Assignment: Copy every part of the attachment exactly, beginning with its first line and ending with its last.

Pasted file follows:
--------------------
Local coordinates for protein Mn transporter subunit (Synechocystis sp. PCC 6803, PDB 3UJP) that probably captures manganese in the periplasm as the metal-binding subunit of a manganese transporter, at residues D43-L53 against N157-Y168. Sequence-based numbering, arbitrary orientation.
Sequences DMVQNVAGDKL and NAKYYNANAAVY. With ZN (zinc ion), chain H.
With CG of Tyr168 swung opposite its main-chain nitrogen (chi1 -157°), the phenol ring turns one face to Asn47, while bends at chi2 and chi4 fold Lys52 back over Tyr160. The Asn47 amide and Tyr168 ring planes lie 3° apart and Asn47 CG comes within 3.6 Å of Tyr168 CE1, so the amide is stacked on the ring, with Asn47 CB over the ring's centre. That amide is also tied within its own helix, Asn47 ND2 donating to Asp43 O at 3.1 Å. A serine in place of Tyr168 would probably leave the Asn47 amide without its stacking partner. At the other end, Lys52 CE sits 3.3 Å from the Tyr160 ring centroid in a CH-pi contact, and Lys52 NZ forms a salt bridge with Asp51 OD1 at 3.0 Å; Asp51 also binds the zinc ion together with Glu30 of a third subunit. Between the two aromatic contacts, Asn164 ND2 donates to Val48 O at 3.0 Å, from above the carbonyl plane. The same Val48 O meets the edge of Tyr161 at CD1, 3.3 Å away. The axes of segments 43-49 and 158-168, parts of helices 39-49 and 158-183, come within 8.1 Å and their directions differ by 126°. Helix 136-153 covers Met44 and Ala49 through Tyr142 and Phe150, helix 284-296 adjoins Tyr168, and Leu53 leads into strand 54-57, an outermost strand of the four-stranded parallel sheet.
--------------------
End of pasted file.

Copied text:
Local coordinates for protein Mn transporter subunit (Synechocystis sp. PCC 6803, PDB 3UJP) that probably captures manganese in the periplasm as the metal-binding subunit of a manganese transporter, at residues D43-L53 against N157-Y168. Sequence-based numbering, arbitrary orientation.
Sequences DMVQNVAGDKL and NAKYYNANAAVY. With ZN (zinc ion), chain H.
With CG of Tyr168 swung opposite its main-chain nitrogen (chi1 -157°), the phenol ring turns one face to Asn47, while bends at chi2 and chi4 fold Lys52 back over Tyr160. The Asn47 amide and Tyr168 ring planes lie 3° apart and Asn47 CG comes within 3.6 Å of Tyr168 CE1, so the amide is stacked on the ring, with Asn47 CB over the ring's centre. That amide is also tied within its own helix, Asn47 ND2 donating to Asp43 O at 3.1 Å. A serine in place of Tyr168 would probably leave the Asn47 amide without its stacking partner. At the other end, Lys52 CE sits 3.3 Å from the Tyr160 ring centroid in a CH-pi contact, and Lys52 NZ forms a salt bridge with Asp51 OD1 at 3.0 Å; Asp51 also binds the zinc ion together with Glu30 of a third subunit. Between the two aromatic contacts, Asn164 ND2 donates to Val48 O at 3.0 Å, from above the carbonyl plane. The same Val48 O meets the edge of Tyr161 at CD1, 3.3 Å away. The axes of segments 43-49 and 158-168, parts of helices 39-49 and 158-183, come within 8.1 Å and their directions differ by 126°. Helix 136-153 covers Met44 and Ala49 through Tyr142 and Phe150, helix 284-296 adjoins Tyr168, and Leu53 leads into strand 54-57, an outermost strand of the four-stranded parallel sheet.